Life is increasingly mediated via cyberspace – a mixture of platforms tending to and enhancing our panicky aspirations, our need of social approval, and depressive pleasure-seeking that results from the exhaustiveness of all that precedes it. Regarding trying to play a traditional participatory citizen’s role via Cyberspace, I have found myself bombarded daily with calls to stop TTIP, challenge the threat of UKIP, Boycott Israel, and help gain the Green Party the media limelight their policies deserve. Yet I feel bowled over, electrodes hitting me from all sides, ticking boxes of things I haven’t read, just ticking boxes of my pre-set ideas of what is just and unjust, not gaining a clearer understanding of anything, except a growing disbelief in the dissemination of information.

Yet social reproduction is incredibly claustrophobic once it is echoed from every device capable of connecting to the web. Our souls are put to work feverishly, trying to get places, gain things, learn things, yet learning nothing really. As the journalist John Pilger said in a recent lecture, the world is experienced as a “a tsunami of unexplained horror through the media”. Contemplation is squeezed into narrowing pockets of time, promoting its opposite: pure emotive reaction.

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The ‘social-disease of neoliberalism’ has taken over 30 years to reach its current austerity-age fever pitch level. When the profit motive eclipses everything else, reflection isn’t required, or given a chance; just the emotive reaction. No matter how much information disseminated about the truth behind Farage’s UKIP (for example), its emotive pull creates such a huge din that reason becomes unreasonable. Neoliberalism forces down upon us an emotive populism, from Xfactor-style television to UKIP-dominated current affair panels. Thought is compressed into tactics on how to gain ground in a race to the bottom reality, whilst the quality of our lives is evaluated via media-interfaces, often only leaving space for the grubby residue of life’s wealth – what Paul Verhaeghe calls ‘depressive pleasure-seeking’.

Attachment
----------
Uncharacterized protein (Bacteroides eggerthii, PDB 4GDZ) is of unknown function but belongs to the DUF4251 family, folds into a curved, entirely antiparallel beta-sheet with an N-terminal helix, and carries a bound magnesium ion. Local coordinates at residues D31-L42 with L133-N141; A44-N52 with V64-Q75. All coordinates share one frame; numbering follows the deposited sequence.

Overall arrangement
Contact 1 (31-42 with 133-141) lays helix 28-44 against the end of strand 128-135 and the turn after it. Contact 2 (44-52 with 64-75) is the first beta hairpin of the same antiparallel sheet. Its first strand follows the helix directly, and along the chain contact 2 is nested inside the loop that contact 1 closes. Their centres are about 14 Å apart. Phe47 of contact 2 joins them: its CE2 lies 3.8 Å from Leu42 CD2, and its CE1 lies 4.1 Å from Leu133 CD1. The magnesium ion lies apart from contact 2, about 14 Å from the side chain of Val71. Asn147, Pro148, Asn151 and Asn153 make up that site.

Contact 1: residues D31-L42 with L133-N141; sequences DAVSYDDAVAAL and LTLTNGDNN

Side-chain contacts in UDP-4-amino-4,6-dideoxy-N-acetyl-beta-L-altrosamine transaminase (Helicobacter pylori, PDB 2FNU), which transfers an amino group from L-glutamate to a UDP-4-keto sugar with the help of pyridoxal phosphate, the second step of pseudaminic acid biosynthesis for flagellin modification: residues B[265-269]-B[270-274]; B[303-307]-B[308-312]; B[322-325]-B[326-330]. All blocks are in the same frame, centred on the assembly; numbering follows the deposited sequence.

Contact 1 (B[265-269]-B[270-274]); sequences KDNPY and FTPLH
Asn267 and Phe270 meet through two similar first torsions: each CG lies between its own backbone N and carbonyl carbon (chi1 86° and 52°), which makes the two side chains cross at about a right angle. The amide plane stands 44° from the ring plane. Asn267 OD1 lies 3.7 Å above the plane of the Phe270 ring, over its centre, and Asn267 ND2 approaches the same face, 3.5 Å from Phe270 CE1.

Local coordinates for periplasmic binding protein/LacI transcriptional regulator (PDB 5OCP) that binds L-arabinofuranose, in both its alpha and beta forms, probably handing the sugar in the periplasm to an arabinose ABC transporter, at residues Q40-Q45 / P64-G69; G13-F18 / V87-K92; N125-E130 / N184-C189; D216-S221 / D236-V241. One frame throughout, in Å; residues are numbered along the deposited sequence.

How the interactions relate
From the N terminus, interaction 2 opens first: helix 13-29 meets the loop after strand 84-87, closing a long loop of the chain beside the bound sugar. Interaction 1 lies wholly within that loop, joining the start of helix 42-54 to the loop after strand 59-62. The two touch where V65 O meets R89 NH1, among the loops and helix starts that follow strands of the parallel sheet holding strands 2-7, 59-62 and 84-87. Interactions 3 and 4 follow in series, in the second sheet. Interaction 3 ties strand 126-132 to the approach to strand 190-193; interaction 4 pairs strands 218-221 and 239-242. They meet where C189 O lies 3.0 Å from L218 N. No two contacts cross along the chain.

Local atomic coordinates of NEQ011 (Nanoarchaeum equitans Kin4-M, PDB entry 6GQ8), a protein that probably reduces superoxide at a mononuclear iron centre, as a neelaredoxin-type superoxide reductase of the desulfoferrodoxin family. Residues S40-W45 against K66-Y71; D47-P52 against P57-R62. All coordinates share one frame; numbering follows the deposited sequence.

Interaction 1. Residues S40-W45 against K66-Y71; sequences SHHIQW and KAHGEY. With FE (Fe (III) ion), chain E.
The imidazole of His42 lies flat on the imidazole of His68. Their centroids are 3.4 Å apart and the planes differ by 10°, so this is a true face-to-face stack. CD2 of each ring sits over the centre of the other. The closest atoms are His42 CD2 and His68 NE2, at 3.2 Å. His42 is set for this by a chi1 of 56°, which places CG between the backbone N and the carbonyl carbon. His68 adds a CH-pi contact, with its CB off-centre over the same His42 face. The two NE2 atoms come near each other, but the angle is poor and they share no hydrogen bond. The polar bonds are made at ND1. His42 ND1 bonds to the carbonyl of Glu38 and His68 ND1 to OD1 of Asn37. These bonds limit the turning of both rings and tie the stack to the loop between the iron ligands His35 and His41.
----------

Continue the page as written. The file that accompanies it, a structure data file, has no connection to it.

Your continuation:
We have found ourselves living under a strange Autocracy of Populism. “Everything must be entertaining, everything must entertain”, and we are expected to be constantly performative (and with success). an exhaustive psychic shutdown and depressive withdrawal is inevitable to many of us; yeah, we start from scratch, but it always strikes again.

And all the while the so-called protestant work ethic has intensified in response to the increasing difficulties of getting by. With each of us working our hardest, hoping the system will spare us (and grant us the leafy and comfortably-off 2.4 children lifestyle) the survivalist instinct has become feverish, repeatedly reinforcing the dog-eat-dog social reality. Since the austerity-age reality adjustment of the past half-decade, the work ethic has become hysterical in society. To challenge hard work is seen as heresy. In fact work isn’t even good enough, you need to be striving to move onwards and upwards constantly. Yet this hysterical work ethic only registers paid work as legitimate; all the unpaid exhaustion of energy that constitutes our so-called leisure time isn’t recognise one bit.